“Well my neighbor told you the first bit of it rightly. There was a good old king who ruled not far from here in a grand castle. He had a son, the prince who you’ve already met, but his wife died before they could enjoy any more children. The kind was filled with sorrow, and in his sad state I’m afraid a rather old and nasty troll took advantage of him. She disguised herself as a beautiful woman and wormed her way into the king’s heart. Soon enough they were wed, and not long after the king took ill and died, likely as not the result of some trollish mischief. Now she was in charge, and soon arranged for the prince to wed another troll, with a nose as long as your arm, disguised as a beautiful princess. However the prince was not as blind as his father and soon found out the terrible truth. He refused to marry a troll, and revealed his stepmother’s true nature to the entire court. Well that old troll fell into such a temper that she cast a spell that flung the entire castle, foundations and all, off to someplace east of the sun and west of the moon. Still, even then the prince refused to abide by her schemes. So she cursed him to take the form of a bear by day. Then she made a bargain with him; if he could live with a woman who would be his bride for a whole year without her seeing his human form then he would be free of her and the curse forever. But if he failed he would have to consent to marry the troll princess. He had no choice but to agree, and now you know the story from top to bottom. The prince must marry the troll, and there will be no happy ending unless you make it yourself. Perhaps you might at that, before all is told.”

Her heart felt cold. She was glad to have heard the whole story, but it only deepened her feeling of guilt. She was the prince’s last chance and she had failed him. She had tried as hard as she could to make things right, but after days of searching she was no closer than before. “I don’t see how I can fix any of this mess. I don’t know how to find the castle, and I don’t know what I would do even if I could get there. It’s hopeless.”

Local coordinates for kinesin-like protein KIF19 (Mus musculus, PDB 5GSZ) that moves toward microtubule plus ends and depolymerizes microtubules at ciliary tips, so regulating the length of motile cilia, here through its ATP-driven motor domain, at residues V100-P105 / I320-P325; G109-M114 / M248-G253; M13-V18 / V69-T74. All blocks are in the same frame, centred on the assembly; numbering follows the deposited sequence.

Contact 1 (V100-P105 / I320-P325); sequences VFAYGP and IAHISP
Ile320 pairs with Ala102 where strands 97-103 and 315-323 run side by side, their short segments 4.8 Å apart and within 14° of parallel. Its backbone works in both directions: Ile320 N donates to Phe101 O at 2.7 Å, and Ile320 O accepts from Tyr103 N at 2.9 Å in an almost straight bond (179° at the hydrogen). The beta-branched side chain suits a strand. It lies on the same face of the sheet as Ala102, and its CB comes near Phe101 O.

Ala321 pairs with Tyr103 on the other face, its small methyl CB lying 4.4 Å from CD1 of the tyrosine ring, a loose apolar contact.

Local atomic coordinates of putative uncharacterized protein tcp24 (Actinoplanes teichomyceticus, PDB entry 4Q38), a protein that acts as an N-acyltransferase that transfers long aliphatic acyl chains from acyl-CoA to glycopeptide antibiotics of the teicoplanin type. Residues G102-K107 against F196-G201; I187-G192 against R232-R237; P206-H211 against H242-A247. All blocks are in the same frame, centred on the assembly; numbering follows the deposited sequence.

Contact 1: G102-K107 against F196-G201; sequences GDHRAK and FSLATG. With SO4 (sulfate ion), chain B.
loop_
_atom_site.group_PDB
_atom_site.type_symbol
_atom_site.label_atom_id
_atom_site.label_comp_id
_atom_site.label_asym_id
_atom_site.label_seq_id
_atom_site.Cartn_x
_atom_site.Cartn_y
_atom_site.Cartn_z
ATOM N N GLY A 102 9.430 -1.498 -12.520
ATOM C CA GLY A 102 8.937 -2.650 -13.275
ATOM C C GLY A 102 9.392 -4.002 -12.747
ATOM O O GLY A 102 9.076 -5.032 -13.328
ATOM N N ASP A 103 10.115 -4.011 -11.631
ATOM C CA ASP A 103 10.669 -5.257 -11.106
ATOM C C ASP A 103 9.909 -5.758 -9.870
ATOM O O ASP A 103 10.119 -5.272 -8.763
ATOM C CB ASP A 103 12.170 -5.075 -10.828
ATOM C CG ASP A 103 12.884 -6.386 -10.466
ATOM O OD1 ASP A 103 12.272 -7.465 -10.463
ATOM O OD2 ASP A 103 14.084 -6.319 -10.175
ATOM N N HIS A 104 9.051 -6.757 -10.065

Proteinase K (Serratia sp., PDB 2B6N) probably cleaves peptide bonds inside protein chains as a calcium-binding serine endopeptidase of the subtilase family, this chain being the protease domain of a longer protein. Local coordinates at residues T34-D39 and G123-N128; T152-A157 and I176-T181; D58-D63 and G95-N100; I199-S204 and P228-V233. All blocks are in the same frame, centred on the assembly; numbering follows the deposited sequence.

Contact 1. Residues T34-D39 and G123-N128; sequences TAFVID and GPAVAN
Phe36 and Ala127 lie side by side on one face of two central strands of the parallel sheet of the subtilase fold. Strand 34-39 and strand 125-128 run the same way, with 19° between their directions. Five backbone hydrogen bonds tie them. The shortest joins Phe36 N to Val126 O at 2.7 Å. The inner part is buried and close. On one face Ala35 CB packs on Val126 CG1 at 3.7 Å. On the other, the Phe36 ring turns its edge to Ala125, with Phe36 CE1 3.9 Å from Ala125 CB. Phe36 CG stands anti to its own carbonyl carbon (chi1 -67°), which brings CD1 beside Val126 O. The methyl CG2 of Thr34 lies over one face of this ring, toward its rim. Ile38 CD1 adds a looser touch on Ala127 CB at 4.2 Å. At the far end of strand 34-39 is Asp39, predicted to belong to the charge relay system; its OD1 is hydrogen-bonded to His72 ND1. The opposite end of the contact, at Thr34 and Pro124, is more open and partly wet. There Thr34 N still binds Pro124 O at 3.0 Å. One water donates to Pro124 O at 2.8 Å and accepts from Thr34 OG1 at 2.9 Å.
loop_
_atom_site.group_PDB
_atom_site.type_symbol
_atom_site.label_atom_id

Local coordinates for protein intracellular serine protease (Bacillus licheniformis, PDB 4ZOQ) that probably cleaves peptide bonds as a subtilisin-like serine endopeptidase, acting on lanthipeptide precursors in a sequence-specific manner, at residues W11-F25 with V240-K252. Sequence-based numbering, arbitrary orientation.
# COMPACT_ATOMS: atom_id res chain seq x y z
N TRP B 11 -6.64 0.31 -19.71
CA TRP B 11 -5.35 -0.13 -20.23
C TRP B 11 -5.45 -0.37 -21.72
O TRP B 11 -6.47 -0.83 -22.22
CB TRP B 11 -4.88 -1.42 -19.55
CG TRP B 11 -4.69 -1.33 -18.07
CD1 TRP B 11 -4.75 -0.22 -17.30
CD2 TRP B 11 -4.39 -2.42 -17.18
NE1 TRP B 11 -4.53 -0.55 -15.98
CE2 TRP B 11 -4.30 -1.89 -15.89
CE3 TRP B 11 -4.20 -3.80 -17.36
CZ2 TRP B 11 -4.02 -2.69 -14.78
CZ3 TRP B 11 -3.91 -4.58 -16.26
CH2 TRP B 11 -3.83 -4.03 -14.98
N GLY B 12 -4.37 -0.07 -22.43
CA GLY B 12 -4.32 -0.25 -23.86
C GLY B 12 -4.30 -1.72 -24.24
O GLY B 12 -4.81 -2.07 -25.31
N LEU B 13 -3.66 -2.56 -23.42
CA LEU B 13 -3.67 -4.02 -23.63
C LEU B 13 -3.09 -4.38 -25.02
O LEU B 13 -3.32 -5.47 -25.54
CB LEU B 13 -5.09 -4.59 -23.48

The old woman smiled broadly, though she had hardly any teeth left in her mouth. “We’ll see about that. I don’t know the way, but I know someone who would, if there is a way at all. You can ride my horse, dearie, and he will take you to see the East Wind. He and his brothers will be feasting at his home tonight. They might be able to set you right. You never know!” Another horse, this one taller and stronger than the rest, came from behind the cottage. The old woman helped her mount the mighty creature. “When you get there just touch him gently behind his left ear and he’ll return to me. And here!” The old woman, with some effort, lifted the golden spinning wheel and loaded it onto the horse’s back. “Take my golden spinning wheel. Who knows? It may come in handy, and you’ll need all the help you can get. Hold on tight my dearie. It’s a long way to the East Wind’s house but you’ll get there safe and sound before it’s all over. Good luck!”

She gritted her teeth and held on tight as the horse began galloping away. It was going to be another long trip.

 

End of Part 11

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About Mark Hamilton

I am, in no particular order, a nerd, an aspiring writer, a Christian, an aspiring filmmaker, an avid reader, a male, a YEC, a GM, and a twenty something. I like learning how things are made, finding out how to do things from scratch, and I you can find more of my writing at thepagenebula.wordpress.com

Posted on July 5, 2013, in Folk Tales, Storytime Fridays, Writing. Bookmark the permalink. Leave a comment.